Archive | July, 2012

Epitaph on an Army of Mercenaries

31 Jul

Responding to my post about the De Maistre Drones, Larry Houghteling, a reader, directs me to this poem of A. E. Housman. Seems appropriate for our “all-volunteer army.”

Epitaph on an Army of Mercenaries

These, in the day when heaven was falling,

The hour when earth’s foundations fled,

Followed their mercenary calling,

And took their wages, and are dead.

Their shoulders held the sky suspended;

They stood, and earth’s foundations stay;

What God abandoned, these defended,

And saved the sum of things for pay.

Águas de Março

30 Jul

It’s not March, but it is raining a whole helluva lot, so…


And since I’m in the mood…


For a lovely little post about this last video, check this out from the wonderful Scott Saul.

The Drone: Joseph de Maistre’s Executioner

30 Jul

The  drone (h/t Liliana Segura):

From his computer console here in the Syracuse suburbs, Col. D. Scott Brenton remotely flies a Reaper drone that beams back hundreds of hours of live video of insurgents, his intended targets, going about their daily lives 7,000 miles away in Afghanistan. Sometimes he and his team watch the same family compound for weeks.

“I see mothers with children, I see fathers with children, I see fathers with mothers, I see kids playing soccer,” Colonel Brenton said.

When the call comes for him to fire a missile and kill a militant — and only, Colonel Brenton said, when the women and children are not around — the hair on the back of his neck stands up, just as it did when he used to line up targets in his F-16 fighter jet.

Afterward, just like the old days, he compartmentalizes. “I feel no emotional attachment to the enemy,” he said. “I have a duty, and I execute the duty.”

Drones are not only revolutionizing American warfare but are also changing in profound ways the lives of the people who fly them.

Colonel Brenton acknowledges the peculiar new disconnect of fighting a telewar with a joystick and a throttle from his padded seat in American suburbia.

When he was deployed in Iraq, “you land and there’s no more weapons on your F-16, people have an idea of what you were just involved with.” Now he steps out of a dark room of video screens, his adrenaline still surging after squeezing the trigger, and commutes home past fast-food restaurants and convenience stores to help with homework…

 The Executioner:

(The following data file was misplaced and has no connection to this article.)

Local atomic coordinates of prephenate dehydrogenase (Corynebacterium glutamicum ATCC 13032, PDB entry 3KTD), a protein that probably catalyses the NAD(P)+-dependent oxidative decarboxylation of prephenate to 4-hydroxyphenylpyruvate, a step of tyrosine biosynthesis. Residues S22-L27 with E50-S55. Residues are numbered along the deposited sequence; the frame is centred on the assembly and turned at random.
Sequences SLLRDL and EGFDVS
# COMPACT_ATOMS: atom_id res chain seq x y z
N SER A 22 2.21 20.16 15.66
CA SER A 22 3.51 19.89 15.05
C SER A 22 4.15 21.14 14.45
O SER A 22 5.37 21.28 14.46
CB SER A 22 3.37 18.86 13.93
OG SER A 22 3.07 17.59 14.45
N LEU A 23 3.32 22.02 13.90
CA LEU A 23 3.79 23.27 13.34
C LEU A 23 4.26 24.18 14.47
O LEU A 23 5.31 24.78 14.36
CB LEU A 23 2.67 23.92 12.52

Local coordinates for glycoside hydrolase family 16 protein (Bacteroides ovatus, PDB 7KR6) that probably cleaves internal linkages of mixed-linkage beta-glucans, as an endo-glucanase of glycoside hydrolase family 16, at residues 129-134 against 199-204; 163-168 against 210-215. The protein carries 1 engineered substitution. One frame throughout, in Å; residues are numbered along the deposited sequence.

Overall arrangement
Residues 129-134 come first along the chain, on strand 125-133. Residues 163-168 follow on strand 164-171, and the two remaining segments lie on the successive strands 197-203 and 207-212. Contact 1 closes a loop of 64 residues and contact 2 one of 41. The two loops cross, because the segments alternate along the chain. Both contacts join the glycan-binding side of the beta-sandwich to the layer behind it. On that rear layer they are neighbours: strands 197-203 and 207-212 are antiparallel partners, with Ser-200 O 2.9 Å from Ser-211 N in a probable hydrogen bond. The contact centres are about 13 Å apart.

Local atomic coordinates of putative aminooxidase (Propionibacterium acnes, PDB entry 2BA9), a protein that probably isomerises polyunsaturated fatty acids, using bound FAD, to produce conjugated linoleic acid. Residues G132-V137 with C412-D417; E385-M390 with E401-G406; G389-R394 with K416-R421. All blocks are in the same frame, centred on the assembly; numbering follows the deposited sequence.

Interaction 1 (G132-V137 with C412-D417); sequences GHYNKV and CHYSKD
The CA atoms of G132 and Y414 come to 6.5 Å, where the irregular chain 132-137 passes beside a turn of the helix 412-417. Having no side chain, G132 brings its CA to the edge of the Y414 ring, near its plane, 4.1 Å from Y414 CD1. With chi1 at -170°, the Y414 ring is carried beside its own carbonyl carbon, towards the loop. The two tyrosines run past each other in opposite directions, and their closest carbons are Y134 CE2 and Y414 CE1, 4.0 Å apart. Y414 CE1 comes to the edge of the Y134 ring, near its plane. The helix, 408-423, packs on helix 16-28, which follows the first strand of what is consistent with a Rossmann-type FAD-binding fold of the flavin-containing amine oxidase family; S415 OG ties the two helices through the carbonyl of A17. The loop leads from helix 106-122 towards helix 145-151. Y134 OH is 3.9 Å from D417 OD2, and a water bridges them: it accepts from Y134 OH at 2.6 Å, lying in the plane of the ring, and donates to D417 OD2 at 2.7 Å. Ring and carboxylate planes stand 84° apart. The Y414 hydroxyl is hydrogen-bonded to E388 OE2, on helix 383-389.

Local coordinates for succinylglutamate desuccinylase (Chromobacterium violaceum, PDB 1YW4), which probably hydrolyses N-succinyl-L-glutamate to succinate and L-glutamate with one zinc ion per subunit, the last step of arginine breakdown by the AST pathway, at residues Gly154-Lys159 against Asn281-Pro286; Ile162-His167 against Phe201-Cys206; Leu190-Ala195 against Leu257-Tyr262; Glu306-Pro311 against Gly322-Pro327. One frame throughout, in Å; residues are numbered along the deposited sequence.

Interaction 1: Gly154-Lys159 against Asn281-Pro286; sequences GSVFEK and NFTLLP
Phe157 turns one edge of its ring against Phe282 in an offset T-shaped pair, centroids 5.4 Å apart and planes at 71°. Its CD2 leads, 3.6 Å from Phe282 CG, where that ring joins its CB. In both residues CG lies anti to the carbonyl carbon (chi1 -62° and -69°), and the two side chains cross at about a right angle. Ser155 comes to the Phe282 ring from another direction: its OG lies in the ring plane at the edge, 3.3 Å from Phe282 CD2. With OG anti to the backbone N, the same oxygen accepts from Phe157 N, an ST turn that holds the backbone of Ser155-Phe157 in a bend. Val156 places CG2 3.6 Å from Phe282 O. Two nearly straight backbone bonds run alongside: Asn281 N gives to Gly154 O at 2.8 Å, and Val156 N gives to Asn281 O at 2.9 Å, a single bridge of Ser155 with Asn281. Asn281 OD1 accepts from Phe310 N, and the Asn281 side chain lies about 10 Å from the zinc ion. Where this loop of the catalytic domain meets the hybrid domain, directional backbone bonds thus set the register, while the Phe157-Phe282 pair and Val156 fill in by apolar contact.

Who is then this inexplicable being who has preferred to all the pleasant, lucrative, honest, and even honorable jobs that present themselves in hundreds to human power and dexterity that of torturing and putting to death his fellow creatures? Are this head and this heart made like ours? Do they not hold something peculiar and foreign to our nature? For my own part, I do not doubt this. He is made like us externally; he is born like us but he is an extraordinary being, and for him to exist in the human family a particular decree, a FIAT of the creative power is necessary. He is a species to himself. Look at the place he holds in public opinion and see if you can understand how he can ignore or affront this opinion! Scarcely have the authorities fixed his dwelling-place, scarcely has he taken possession of it, than the other houses seem to shrink back until they no longer overlook his. In the midst of this solitude and this kind of vacuum that forms around him, he lives alone with his woman and his offspring who make the human voice known to him, for without them he would know only groans. A dismal signal is given; a minor judicial official comes to his house to warn him that he is needed; he leaves; he arrives at some public place packed with a dense and throbbing crowd. A poisoner, a parricide, or a blasphemer is thrown to him; he seizes him, he stretches him on the ground, he ties him to a horizontal cross, he raises it up: then a dreadful silence falls, and nothing can be heard except the crack of bones breaking under the crossbar and the howls of the victim. He unfastens him; he carries him to a wheel: the shattered limbs interweave with the spokes; the head falls; the hair stands on end, and the mouth, open like a furnace, gives out spasmodically only a few blood-spattered words calling for death to come. He is finished: his heart flutters, but it is with joy; he congratulates himself, he says sincerely, No one can break men on the wheel better than I. He steps down; he stretches out his blood-stained hand, and justice throws into it from a distance a few pieces of gold which he carries through a double row of men drawing back with horror. He sits down to a meal and eats; then to bed, where he sleeps. And next day, on waking, he thinks of anything other than what he did the day before. Is this a man? Yes: God receives him in his temples and permits him to pray. He is not a criminal, yet it is impossible to say, for example, that he is virtuous, that he is an honest man, that he is estimable, and so on. No moral praise can be appropriate for him, since this assumes relationships with men, and he has none.